Monday, September 11, 2006

You will never believe.....

If there is one thing that is certain, it is that we all will one day die. This excludes no one. As a result of this, my job allows interaction with (or at the very least, observance of) all walks of life.
These are a few of the things I have learned since working at a funeral home.

  1. Short overalls with high-heels are appropriate funeral attire.
  2. Bib overalls are appropriate funeral attire.
  3. Smoke breaks taken during the funeral are acceptable.
  4. Big convenient store cups full of your favorite fountain drink seems to be the choice beverage of several funeral attendees. (all from same family)
  5. You never know when you might need your four-wheeler, so having one loaded up in the back of your pickup truck while in the funeral procession is, you guessed it, acceptable.
  6. Since everyone feels the crunch for time, multi-tasking is essential. Hence, the family that beat the hearse to the cemetery and whipped a weed-eater out of the trunk of their car to shape up some of the weeds around the family monuments. Of course, as propriety would demand, the gentleman killed the weed eater in time to walk over, pick up his space at the side of the casket, and continue on as a pall-bearer.
  7. As one grief stricken individual read a poem at his loved ones funeral he stated, "...... and if you are in hell, then I would go right down there and bring you back again." OK, that is a nice thought.
  8. I even get to experience diversity with a co-worker of mine. Yes, you have heard about her before. A few weeks ago she said this to me, and I quote, "If I knew then what I know now about the funerals, I would have just been cremated." Ummm, OK? Need I say more?.....
  9. George Jones, Waylon Jennings, Lynard Skynard, AC/DC, Aerosmith, Guns N Roses....are the choice musical talent showcased at many services. Seriously. There is no discrimination.
  10. Bringing in your favorite snack.....ex: candybar, suckers, and/or chips, go nicely with the big gulp mentioned in #4 and help hold off any hunger pangs that might come during the funeral while waiting for the post-funeral luncheon. ( I told my boss that we could make a million putting in a snack bar. Unfortunately this little snack attack phenomenom is only prevalent in one family. One very large, backwoods family.)
  11. If I had a dollar for the number of people who say, "How do you work there? Doesn't it freak you out?" I could retire now. I tell them that in this day and age, it is the live people that freak me out.
That is all for now......maybe more thoughts as they come.

9 comments:

Becca Boodle said...

Too funny. I wonder if funeral homes in other areas have such a diverse clientele.
As for Chad, I think he is missing out. What a great way to promote our blogs. If we check them enough to show up on the "most viewed" list, then everyone will want to check them out. Think of all the hits we could get from this.

The Sour Kraut said...

It's kind of sad that we're each others only hits.

I stumbled upon MT's (oops, I mean KF's) blog when I was a brand new member (is it called being a member?) It scrolled across the top of blogger.com and I checked it out. I think you guys were headed to DC and talked about what a hottie our president was. I laughed out loud and decided to keep checking your blogs.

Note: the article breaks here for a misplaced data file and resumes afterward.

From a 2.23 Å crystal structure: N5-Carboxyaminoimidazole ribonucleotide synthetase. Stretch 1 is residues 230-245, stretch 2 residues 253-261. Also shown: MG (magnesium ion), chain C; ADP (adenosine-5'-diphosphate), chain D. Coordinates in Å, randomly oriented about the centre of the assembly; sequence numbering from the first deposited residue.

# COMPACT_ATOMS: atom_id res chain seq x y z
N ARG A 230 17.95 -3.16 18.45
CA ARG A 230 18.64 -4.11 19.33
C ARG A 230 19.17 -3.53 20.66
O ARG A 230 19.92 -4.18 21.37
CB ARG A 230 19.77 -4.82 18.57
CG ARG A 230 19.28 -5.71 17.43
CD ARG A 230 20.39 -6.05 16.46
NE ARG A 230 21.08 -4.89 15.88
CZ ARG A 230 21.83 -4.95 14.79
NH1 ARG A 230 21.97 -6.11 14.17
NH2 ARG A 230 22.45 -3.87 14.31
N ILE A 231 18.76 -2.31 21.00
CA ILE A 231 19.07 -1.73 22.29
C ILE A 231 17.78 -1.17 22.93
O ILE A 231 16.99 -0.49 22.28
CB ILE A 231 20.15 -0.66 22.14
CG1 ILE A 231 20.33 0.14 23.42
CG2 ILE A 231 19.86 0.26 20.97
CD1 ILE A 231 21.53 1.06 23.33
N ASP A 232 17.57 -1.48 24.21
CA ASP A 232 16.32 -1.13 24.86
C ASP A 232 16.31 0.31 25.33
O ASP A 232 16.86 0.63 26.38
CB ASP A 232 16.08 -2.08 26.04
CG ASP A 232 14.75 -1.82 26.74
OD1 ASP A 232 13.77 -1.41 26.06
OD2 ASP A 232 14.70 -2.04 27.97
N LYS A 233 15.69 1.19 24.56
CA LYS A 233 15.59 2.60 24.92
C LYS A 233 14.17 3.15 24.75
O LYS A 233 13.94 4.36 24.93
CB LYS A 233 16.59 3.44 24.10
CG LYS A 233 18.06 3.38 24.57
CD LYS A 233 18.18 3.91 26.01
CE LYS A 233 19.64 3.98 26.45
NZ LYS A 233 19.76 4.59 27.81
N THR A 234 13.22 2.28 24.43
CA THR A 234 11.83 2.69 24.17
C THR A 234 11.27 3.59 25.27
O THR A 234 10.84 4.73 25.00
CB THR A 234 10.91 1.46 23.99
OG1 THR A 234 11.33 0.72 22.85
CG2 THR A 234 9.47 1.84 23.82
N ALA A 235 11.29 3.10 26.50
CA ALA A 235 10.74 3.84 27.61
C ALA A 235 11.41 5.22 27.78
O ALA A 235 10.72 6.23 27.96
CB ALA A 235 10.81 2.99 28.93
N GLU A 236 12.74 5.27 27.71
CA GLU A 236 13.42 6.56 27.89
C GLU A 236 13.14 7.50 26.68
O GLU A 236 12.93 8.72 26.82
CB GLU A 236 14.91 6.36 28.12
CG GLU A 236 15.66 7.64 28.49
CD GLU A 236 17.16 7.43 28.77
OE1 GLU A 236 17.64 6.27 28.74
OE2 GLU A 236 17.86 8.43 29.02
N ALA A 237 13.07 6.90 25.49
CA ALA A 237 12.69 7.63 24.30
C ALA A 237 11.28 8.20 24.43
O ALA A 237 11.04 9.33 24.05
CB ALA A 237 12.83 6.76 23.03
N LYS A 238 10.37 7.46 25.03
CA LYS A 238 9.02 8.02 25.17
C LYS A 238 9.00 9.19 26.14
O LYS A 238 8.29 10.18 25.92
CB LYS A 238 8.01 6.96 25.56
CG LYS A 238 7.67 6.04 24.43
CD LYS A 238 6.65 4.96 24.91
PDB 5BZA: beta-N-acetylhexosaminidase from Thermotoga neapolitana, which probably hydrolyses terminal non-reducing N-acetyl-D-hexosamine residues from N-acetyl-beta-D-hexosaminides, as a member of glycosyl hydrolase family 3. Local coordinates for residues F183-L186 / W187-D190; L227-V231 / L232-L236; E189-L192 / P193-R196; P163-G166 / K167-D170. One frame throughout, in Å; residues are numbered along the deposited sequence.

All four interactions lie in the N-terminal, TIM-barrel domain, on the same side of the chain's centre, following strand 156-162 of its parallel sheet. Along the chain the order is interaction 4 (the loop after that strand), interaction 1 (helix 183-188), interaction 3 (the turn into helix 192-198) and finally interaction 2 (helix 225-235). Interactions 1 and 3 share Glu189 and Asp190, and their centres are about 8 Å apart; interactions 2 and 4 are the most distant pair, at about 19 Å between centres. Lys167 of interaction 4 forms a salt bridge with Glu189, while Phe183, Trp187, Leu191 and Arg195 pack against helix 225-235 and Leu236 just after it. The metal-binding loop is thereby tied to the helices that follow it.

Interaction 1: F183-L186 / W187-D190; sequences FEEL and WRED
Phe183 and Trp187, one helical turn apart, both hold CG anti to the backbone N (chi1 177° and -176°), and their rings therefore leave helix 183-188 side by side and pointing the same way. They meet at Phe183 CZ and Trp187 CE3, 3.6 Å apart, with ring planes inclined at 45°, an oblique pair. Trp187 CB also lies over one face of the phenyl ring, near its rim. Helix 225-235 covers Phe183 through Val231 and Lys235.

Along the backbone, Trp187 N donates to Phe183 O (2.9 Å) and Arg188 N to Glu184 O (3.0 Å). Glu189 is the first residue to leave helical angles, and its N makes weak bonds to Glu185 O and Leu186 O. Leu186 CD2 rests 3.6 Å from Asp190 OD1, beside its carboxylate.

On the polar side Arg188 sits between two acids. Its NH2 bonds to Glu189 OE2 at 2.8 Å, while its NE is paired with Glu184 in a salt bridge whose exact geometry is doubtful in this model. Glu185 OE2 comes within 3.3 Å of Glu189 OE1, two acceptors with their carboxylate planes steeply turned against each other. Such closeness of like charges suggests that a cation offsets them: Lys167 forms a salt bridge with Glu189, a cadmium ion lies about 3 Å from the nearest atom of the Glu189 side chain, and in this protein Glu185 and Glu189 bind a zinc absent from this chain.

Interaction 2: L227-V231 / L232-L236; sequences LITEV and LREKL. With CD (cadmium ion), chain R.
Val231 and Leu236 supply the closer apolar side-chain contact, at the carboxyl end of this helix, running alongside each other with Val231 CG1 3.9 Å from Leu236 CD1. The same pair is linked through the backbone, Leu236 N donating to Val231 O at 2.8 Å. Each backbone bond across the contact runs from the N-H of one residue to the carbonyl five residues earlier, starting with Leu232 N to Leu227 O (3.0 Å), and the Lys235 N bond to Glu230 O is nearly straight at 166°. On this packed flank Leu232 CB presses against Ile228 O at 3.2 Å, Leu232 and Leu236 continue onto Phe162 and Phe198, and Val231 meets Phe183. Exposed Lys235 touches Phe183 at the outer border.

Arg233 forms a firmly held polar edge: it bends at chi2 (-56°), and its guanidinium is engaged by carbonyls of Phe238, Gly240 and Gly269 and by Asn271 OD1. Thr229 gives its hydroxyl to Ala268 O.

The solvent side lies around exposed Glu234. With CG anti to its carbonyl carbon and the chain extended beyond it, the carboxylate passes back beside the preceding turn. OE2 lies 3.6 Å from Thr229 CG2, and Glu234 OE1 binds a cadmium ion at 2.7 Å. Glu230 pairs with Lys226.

The Medium Swede said...

I am fascinated by Funeral homes in a Six Feet Undery kind of way. I have always been terrified of death since I was a kid. Not really of my own, although that could wait a while thank you very much. It is really interesting the way people handle grief.

Our next door neighbor is a funeral director and knows of my fascination. He has invited me several times to embalmings, transporting a body etc... When it gets down to it, I just cannot do it. I am trying to get the nerve up for the next time he asks.

Karen Forest said...

We have a linen company that cleans our sheets, towels and other linens used in the prep. room. They send a guy every week to pick up the soiled laundry. In the 7 years I have worked there we have had two guys, (very big masculine guys at that), that wouldn't go in there. They would come get me and I would go get the stuff for them. I always made fun of them. It sounds like if TMS was our linen guy that I would have to make fun of him too.

Actually, I guess when you are around it every day, the mystery about death wears off. I should be more sympathetic to our linen guys. It is just that soon after I started working there it became very apparent that these people were not something to be afraid of. They are gone. What is left behind is a mere shell. That is it. Only a shell.

The Sour Kraut said...

I agree with you KarenForest. It doesn't really bother me either. The years I worked in Pathology helped me with that.

The Sour Kraut said...

I wouldn't be to fond of being alone there at night, however.

Karen Forest said...

Well, I don't think it would bother me, but I have never had to do it. We have a lady that lives here (the co-worker I speak so often about :)) and it doesn't seem to bother her. If anything I think it is probably one of the safest places to be. I doubt anyone would ever break in, because like you, they also do not want to be here at night.

Karen Forest said...

So, how far is Orlan Park, Il from you guys? We are rec'ing someone from there this week.

Karen Forest said...

from a funeral home there.....